Even after 10 consecutive days of temperatures over 100 degrees, heat-related illnesses haven’t spiked in the Washington area.
According to the emergency department at Mercy Hospital Washington, only 11 people have been treated over the past two weeks for incidents attributed to overheating.
Of those cases, one occurred Wednesday, June 27. Three occurred Thursday, June 28.
Another two were reported Saturday, June 30, and another two the next day.
One was reported July 5 and two more were reported July 6.
Temperatures only topped out in the mid-90s Sunday, July 8, ending the streak of triple-digit heat.
Kate Miller, Mercy media specialist, said the hospital emergency room averaged about 95 patients a day in June.
Jack Brinker, street supervisor for the city of Washington, said city crews have been working earlier to avoid the hottest parts of the day.
“Most of the guys start at about 5:30 in the morning to beat the heat,” Brinker said. “They work right on through. One thing the guys don’t like to do is eat lunch. It’s harder to get going again after you do.
“Trash guys have been starting at 6 a.m. ever since the end of May,” he said.
Brinker said trash crews run with two workers on the back of each truck to get their routes finished before the afternoon.
Crews working with asphalt have to deal with even warmer temperatures.
“It is really hot. The asphalt mixes at 300 degrees when crews are laying it, and with the heat index over 100, it gets rough,” Brinker said.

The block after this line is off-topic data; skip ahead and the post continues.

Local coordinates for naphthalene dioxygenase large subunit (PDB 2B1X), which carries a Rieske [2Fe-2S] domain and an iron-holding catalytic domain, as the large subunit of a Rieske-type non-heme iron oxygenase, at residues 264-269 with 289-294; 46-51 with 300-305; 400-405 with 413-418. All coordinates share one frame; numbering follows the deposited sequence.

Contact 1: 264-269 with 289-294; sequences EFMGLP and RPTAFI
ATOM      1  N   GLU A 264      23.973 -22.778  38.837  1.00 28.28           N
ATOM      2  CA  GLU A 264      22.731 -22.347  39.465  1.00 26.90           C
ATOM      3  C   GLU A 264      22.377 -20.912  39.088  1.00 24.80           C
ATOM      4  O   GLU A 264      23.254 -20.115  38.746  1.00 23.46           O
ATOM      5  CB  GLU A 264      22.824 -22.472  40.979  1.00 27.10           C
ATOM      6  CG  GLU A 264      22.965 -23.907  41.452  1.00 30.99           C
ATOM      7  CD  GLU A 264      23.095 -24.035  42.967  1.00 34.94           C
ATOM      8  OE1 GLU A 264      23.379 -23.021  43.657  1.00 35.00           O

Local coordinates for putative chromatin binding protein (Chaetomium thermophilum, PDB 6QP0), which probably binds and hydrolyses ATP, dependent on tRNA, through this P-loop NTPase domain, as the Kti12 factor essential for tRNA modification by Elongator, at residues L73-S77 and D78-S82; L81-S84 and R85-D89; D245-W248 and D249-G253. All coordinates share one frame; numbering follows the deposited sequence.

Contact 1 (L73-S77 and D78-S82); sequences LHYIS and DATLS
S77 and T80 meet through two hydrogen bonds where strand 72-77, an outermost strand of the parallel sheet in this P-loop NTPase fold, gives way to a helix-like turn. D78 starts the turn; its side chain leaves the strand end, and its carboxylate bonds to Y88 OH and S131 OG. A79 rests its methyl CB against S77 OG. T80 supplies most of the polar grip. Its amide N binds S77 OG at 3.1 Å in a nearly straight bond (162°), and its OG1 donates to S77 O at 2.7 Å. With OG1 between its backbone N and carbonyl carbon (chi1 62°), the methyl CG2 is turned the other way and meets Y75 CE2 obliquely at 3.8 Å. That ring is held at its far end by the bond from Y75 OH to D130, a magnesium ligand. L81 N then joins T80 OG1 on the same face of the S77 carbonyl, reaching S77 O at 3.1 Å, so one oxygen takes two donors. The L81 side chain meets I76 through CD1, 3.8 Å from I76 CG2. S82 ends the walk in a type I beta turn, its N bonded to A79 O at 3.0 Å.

Dr. Bryan Menges, an emergency room physician at Mercy Hospital Washington, said getting out during the early, cooler parts of the day, can help people stay safe and cool.
“People who are out exercising and are committed to getting out need to do it earlier in the morning when its a lot cooler,” Menges said.
Lots of fluids also help keep people cool, he said, noting that dehydration makes people more susceptible to the heat.
Still, heat-related illnesses can occur in any sort of temperature range, Menges said.
“The symptoms are typically headache, nausea, vomiting, fatigue, passing out and weakness,” he said. “The extreme form is mental status change. When people start to experience that, that’s when it’s actually heat stroke.”
Heat stroke has a roughly 30 percent mortality rate among those admitted to hospitals.
Menges said people also should avoid alcohol and take frequent breaks when outdoors.
He said the relatively low number of heat-related ER visits came as a bit of a positive surprise.